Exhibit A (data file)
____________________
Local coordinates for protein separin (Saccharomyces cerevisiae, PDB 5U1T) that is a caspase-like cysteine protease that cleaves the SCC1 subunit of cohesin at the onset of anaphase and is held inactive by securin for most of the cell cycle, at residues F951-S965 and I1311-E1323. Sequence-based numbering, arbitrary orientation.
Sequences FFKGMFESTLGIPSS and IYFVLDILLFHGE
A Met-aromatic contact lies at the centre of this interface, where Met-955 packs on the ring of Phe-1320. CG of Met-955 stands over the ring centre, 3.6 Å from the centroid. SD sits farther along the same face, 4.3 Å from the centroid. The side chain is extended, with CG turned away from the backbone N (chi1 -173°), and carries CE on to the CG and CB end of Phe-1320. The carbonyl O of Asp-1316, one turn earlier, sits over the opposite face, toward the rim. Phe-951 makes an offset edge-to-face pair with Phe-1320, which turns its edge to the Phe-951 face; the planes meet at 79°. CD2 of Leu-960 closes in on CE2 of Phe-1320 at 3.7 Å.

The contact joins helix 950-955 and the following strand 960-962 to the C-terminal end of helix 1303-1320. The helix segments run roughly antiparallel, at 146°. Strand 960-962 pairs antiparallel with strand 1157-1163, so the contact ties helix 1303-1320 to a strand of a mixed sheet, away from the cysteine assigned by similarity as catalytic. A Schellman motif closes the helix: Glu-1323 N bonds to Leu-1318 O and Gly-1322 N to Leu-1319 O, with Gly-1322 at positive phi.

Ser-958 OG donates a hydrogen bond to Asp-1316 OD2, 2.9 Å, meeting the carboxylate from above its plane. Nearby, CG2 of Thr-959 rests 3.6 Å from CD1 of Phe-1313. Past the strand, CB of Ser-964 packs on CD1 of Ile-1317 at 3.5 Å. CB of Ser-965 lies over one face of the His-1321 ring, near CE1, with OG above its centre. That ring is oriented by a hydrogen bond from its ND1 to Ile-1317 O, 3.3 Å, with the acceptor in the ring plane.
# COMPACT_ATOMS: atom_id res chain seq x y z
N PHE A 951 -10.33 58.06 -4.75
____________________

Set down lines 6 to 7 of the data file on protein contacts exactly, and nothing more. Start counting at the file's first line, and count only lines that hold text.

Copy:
# COMPACT_ATOMS: atom_id res chain seq x y z
N PHE A 951 -10.33 58.06 -4.75